This is part one of a three-part series on the amazing safety of nuclear energy. We will show that the hysteria over this form of energy production is unfounded.
It is incredibly safe and environmentally friendly. It is more so than all the other major forms of energy production.
We will start by looking at the issue and the hysterical paranoia over nuclear energy. Then we will show why this is largely unfounded.
Furthermore, we shall show why nuclear energy is often safer than the alternatives.
The Issue: Nuclear Hysteria
People widely believe that radiation of any kind is highly dangerous. Therefore, many members of the public have an irrational fear of anything to do with radiation. This assumption that radiation is dangerous leads people to assume that nuclear energy cannot possibly be safe.
Is this based on scientific data? No! The scientific data makes it clear that radiation is an inescapable part of life. It is an unavoidable product of biology and the natural world. There is no escaping some degree of exposure to radiation.
Most people believe that it is something only the smartest people can understand. But that does not stop most people believing that it is inherently highly dangerous.
Should we fear nuclear energy? If people handled nuclear energy without any restraint or concern for safety, then certainly we should be concerned.
But in real life, people manage nuclear energy in a very safe way, as we shall see later in this series. The people designing and running these systems understand the dangers very well. They know how to manage these dangers to greatly minimize the chances of any critical failure.
Even when such failures occur, they know how to manage them to greatly reduce the probability of injury or death.
Exposure to radiation is not inherently harmful. We can easily endure small doses of radiation without any long-term or serious harm. Nuclear power plants typically expose workers to much smaller doses of radiation than required to create any serious risk of harm.
Yes, radioactive exposure can damage biological material and mutate cells. But this typically requires radiation exposure far beyond any realistic scenario or repeated exposure to smaller doses of radiation.
This might be why cancer rates in the nuclear industry are not, despite what the public might think, significantly higher than in other industries. And may not be higher on average than the average for other industries.
People often believe that nuclear energy production is about as dangerous as nuclear weapons. But this could not be more false. It is not possible to use the nuclear material used by the nuclear energy industry to easily make a bomb. That requires time and resource intensive enrichment processes.
It is not difficult to grasp that radiation is not always dangerous. Especially when you consider that our bodies are not defenseless against it. Our bodies have developed all kinds of mechanisms to compensate for it and mitigate its potentially harmful effects.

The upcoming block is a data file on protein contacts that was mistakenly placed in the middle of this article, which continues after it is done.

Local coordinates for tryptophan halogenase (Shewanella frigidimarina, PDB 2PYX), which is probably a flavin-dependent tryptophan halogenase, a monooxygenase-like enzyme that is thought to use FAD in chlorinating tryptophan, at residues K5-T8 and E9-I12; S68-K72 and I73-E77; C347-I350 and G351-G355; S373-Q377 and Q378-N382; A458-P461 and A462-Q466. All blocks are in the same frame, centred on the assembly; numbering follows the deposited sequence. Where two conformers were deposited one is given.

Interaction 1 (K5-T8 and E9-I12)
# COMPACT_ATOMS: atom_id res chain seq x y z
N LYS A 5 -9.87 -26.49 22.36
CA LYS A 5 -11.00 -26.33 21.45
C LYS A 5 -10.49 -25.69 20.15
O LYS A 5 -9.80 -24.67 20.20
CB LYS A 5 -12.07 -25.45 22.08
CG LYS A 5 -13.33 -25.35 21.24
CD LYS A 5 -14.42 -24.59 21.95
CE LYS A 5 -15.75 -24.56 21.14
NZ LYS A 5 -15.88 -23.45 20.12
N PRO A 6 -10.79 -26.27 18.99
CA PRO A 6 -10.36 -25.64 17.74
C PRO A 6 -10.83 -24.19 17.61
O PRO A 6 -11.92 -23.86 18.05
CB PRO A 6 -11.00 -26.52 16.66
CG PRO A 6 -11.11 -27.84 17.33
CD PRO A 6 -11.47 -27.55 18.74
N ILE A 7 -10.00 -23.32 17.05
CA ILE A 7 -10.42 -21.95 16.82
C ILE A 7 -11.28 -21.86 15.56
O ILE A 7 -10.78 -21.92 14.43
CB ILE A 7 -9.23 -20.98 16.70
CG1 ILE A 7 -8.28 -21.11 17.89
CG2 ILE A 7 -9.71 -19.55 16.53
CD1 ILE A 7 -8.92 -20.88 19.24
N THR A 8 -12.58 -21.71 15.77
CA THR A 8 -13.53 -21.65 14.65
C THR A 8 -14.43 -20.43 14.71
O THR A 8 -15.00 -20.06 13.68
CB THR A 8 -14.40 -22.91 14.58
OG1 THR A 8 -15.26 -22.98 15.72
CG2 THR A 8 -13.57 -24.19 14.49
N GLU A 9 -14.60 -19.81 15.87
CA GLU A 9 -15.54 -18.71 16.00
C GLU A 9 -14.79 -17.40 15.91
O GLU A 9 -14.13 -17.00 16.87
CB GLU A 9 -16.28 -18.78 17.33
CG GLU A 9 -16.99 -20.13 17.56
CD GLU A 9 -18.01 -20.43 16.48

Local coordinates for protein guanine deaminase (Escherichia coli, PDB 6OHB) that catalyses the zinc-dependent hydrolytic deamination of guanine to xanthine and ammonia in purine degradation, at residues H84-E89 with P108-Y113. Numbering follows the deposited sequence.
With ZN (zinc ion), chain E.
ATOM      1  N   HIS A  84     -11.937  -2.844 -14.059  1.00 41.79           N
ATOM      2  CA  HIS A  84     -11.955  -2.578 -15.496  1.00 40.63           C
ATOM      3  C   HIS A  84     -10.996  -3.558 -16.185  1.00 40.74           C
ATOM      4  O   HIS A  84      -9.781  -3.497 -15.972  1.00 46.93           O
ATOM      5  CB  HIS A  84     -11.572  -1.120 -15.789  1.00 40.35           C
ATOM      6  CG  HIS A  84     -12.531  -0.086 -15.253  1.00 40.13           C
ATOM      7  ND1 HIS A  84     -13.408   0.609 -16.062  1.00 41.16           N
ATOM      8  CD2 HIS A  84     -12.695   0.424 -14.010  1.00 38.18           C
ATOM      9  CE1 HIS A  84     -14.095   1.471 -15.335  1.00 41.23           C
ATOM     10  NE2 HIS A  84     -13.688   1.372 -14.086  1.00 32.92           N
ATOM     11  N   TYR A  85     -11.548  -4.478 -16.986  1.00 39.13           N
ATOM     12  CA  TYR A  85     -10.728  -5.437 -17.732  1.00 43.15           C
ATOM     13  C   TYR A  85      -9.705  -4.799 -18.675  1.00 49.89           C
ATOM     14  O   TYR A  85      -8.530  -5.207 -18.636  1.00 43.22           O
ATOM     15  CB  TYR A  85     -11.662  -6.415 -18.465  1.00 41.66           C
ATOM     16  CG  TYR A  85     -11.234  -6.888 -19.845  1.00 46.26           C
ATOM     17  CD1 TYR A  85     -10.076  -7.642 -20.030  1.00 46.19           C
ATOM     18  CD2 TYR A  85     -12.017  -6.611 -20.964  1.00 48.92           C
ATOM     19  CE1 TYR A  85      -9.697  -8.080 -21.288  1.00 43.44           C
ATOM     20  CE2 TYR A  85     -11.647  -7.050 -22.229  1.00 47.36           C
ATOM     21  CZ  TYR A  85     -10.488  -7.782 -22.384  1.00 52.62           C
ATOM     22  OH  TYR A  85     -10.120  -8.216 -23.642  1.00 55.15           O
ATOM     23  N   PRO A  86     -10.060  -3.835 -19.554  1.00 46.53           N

Most people consider nuclear physics too hard for them to grasp. And so, they do not make any real effort to understand it. But it is not difficult to grasp the most crucial essentials as to what it is. Nor is it difficult to understand how we may immensely mitigate the risks of nuclear energy.
Later in this series, we shall see that the industry has a great understanding of such risks. We shall see that it is already acting on these so that the risks of nuclear energy are very low.’
Let us look at some of the reality of nuclear energy and why it is in fact incredibly safe. And why we should happily accept the statistically minuscule risk presented by properly managed nuclear energy plants.
The Exposure is Safe
It would be foolish to deny that nuclear power plants expose its employees to some radiation. Or that there is no trace of radioactivity in the immediately surrounding areas. The real question is, are the levels of radiation in question significant enough to be an issue?
It should be noted that not all radiation is inherently dangerous. Very small quantities of low-level radiation are perfectly safe. The environment around us, the concrete in our buildings and our own bodies constantly expose us to radiation.
And as mentioned before, our own bodies have protections against low levels of radiation.
Quantifying Radiation Exposure
What kind of radiation exposure can we expect living near nuclear energy production facilities? What kind of exposure would one expect if they worked in one of these power plants? Let us find out and compare this exposure to other forms of readily accepted radiation exposure.
We first need a way to quantify radiation exposure. We will use the SI unit known as the sievert, usually abbreviated by the symbol Sv. This is named after Rolf Maximilian Sievert, the Swedish medical physicist.
He is well known for his work on radiation dose measurement. He is also known for his research on the biological effects of radiation.
The sievert represents the health risk of a given dose of radiation in terms of the probability of radiation-induced cancer. Such that one sievert represents a 5.5% chance of eventually developing cancer.
Radiation can cause other potential problems. But unless one is exposed to very high doses of radiation, cancer is what most people worry about.
Other complications can arise but are either less likely or highly circumstantial. Hence, we shall focus mostly on cancer.